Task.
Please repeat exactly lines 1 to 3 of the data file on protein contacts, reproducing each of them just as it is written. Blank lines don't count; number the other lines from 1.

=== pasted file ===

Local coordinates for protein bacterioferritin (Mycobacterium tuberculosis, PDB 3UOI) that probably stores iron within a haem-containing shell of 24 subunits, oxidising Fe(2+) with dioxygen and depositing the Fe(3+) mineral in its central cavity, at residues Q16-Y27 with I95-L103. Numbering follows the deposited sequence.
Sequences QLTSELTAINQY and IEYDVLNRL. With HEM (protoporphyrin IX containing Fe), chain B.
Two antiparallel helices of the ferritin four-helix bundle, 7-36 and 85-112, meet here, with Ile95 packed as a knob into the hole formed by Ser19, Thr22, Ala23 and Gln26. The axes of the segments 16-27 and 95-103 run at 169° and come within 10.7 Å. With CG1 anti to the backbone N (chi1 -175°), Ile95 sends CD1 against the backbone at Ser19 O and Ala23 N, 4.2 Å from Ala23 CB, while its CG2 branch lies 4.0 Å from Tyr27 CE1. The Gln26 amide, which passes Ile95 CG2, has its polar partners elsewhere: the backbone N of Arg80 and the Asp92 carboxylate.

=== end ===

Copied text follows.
Local coordinates for protein bacterioferritin (Mycobacterium tuberculosis, PDB 3UOI) that probably stores iron within a haem-containing shell of 24 subunits, oxidising Fe(2+) with dioxygen and depositing the Fe(3+) mineral in its central cavity, at residues Q16-Y27 with I95-L103. Numbering follows the deposited sequence.
Sequences QLTSELTAINQY and IEYDVLNRL. With HEM (protoporphyrin IX containing Fe), chain B.
Two antiparallel helices of the ferritin four-helix bundle, 7-36 and 85-112, meet here, with Ile95 packed as a knob into the hole formed by Ser19, Thr22, Ala23 and Gln26. The axes of the segments 16-27 and 95-103 run at 169° and come within 10.7 Å. With CG1 anti to the backbone N (chi1 -175°), Ile95 sends CD1 against the backbone at Ser19 O and Ala23 N, 4.2 Å from Ala23 CB, while its CG2 branch lies 4.0 Å from Tyr27 CE1. The Gln26 amide, which passes Ile95 CG2, has its polar partners elsewhere: the backbone N of Arg80 and the Asp92 carboxylate.